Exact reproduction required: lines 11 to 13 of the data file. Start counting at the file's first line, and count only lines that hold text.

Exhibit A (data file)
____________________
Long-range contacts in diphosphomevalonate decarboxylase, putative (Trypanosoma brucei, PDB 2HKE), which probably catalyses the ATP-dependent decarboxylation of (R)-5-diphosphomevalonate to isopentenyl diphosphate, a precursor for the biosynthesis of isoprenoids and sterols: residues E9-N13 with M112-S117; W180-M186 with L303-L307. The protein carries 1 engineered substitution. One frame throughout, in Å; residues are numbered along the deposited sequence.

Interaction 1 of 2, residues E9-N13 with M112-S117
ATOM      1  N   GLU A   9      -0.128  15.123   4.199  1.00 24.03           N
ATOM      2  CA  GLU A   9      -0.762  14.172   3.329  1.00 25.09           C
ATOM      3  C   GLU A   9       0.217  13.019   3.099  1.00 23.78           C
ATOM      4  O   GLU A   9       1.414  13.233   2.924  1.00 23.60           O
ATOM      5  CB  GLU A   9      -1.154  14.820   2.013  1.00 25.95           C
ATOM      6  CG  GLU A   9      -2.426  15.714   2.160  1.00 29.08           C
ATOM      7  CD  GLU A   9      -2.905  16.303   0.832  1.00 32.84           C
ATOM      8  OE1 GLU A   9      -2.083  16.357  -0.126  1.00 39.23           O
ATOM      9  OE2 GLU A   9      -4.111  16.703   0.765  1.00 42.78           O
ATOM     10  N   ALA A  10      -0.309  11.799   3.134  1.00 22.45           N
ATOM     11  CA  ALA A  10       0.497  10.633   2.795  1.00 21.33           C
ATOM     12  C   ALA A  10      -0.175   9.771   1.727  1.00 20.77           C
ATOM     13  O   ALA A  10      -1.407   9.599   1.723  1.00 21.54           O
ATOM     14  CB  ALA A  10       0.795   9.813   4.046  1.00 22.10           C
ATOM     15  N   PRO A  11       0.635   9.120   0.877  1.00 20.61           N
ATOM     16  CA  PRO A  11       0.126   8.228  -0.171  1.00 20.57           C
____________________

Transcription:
ATOM      9  OE2 GLU A   9      -4.111  16.703   0.765  1.00 42.78           O
ATOM     10  N   ALA A  10      -0.309  11.799   3.134  1.00 22.45           N
ATOM     11  CA  ALA A  10       0.497  10.633   2.795  1.00 21.33           C